This article is a four minute read.

You know what they say: you can take the farmer out of Kentucky, but you can’t take Kentucky out of the farmer! Executive Director of the SLO Farm Bureau Brent Burchett has been living the SLO life for nearly one year now, but his southern accent will always give away his first home.

Bringing key insights about Kentucky’s vastly unique farm industry, Burchett is determined to represent the farmers of SLO County and advocate for “finding a reasonable balance” on important issues like agricultural environmental regulations and natural resource limitations. And a Kentuckian at heart, Burchett is also eager to share his insider knowledge on good ‘ol southern bourbon and the lingo from home that he misses hearing the most.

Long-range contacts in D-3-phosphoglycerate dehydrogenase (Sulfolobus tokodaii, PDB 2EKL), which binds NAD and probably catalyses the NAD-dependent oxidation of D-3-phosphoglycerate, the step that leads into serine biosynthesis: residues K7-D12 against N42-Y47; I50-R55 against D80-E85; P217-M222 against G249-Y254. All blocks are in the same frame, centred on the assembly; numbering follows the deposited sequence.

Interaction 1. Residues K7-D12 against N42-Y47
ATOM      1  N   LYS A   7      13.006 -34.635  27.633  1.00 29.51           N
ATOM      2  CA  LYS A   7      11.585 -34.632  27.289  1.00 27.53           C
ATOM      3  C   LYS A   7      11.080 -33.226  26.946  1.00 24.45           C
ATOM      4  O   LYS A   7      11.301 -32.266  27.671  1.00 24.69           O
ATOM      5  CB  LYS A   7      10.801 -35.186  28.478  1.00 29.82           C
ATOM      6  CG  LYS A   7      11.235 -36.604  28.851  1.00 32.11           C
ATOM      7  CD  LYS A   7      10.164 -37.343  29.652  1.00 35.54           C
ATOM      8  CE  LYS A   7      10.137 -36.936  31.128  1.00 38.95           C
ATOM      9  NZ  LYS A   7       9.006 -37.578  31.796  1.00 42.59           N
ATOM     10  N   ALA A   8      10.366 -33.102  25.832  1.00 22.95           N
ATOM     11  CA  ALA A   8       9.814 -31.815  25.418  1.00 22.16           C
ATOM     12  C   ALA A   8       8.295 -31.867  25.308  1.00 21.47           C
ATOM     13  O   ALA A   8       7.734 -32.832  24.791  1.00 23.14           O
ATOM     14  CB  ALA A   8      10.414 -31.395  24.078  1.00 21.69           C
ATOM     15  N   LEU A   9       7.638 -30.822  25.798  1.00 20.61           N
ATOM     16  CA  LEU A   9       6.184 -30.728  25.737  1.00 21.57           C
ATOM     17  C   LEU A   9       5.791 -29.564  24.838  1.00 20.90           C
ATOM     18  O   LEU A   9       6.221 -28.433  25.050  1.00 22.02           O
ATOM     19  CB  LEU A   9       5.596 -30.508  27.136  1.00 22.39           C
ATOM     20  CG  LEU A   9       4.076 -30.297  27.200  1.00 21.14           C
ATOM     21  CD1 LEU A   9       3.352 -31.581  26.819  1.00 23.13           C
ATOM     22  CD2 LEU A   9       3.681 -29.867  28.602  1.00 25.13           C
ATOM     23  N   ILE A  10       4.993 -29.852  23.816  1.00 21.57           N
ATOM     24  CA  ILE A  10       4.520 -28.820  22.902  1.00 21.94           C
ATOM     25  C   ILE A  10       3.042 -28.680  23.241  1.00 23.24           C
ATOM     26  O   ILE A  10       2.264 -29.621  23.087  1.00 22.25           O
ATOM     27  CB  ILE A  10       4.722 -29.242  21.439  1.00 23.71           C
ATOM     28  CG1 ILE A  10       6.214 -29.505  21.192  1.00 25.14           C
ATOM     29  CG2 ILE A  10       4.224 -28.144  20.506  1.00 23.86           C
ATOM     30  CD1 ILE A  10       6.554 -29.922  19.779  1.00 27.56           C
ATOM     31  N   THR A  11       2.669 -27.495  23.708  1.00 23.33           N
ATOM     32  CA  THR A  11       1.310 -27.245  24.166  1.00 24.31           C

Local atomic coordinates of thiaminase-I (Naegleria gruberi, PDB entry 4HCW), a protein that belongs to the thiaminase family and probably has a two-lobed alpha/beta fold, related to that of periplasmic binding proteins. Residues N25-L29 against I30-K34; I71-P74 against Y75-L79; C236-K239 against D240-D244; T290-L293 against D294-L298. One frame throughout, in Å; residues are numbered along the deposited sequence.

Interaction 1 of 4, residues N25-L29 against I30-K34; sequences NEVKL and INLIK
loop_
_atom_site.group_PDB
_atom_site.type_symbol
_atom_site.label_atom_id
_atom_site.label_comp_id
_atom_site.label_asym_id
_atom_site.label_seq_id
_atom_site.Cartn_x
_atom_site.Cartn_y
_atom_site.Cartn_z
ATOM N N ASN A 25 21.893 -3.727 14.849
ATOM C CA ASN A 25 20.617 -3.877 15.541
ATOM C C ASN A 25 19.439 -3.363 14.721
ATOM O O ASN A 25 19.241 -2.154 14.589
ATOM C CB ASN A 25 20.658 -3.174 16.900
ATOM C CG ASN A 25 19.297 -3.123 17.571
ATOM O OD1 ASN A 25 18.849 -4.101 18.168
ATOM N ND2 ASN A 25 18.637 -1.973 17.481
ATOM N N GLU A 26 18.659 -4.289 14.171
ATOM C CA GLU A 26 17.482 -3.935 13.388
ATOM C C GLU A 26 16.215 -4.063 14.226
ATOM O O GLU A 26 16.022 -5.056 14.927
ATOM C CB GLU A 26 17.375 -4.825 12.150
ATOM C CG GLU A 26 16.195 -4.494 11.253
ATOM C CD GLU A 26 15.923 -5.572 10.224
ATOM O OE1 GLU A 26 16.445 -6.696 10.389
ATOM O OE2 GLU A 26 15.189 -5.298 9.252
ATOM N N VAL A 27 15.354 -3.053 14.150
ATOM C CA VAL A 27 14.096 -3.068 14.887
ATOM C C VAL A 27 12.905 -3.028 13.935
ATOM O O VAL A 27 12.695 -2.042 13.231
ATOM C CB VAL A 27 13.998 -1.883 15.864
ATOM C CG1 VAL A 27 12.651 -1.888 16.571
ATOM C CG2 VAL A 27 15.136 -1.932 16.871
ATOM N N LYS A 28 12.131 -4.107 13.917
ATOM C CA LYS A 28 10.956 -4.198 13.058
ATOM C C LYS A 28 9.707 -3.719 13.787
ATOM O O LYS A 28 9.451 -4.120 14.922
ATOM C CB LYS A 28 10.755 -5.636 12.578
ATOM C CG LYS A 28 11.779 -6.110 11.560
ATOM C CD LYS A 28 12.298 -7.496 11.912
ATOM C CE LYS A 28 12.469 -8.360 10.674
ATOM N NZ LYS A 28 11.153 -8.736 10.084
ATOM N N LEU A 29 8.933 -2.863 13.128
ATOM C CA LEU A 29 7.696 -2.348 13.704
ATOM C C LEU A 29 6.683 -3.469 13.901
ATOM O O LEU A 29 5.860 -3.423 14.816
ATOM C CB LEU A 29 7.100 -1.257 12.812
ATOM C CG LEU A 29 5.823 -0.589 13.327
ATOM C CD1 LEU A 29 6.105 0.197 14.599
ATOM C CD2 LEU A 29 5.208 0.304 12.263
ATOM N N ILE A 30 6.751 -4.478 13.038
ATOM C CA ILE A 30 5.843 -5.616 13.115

What’s your favorite thing about life on the Central Coast?

Brent Burchett with his fiancé, Kiah Twisselman

I love seeing how happy my fiancé, Kiah Twisselman, is living close to her family here in SLO County. She was awfully homesick when we lived in Lexington, Kentucky. 

It has also been great interacting with students at Cuesta and Cal Poly. They’ve helped revitalize our Young Farmers & Ranchers program at Farm Bureau. I do miss the four full weather seasons we get back home, but who could complain about the sunny San Luis Obispo weather?

What regional Kentucky lingo do you miss hearing the most?

Ha, I can’t hide my accent here! Certainly the staples like “y’all” (you all) and “ain’t,” and a lot of words we just combine in the South like “yes’r” (yes sir), or greeting someone with “hi-dee” (I guess that’s a variation of howdy). If someone’s real angry, they are “madder than a wet hen.” When you’re misbehaving, someone needs to come “jerk a knot in your tail.” If you’re all dressed up, you “look like a $100 mule.”

What is it like going from working in a governmental position to becoming part of a non-governmental, membership-based organization like the Farm Bureau?

Brent Burchett at the 2019 Farm Bureau Annual Meeting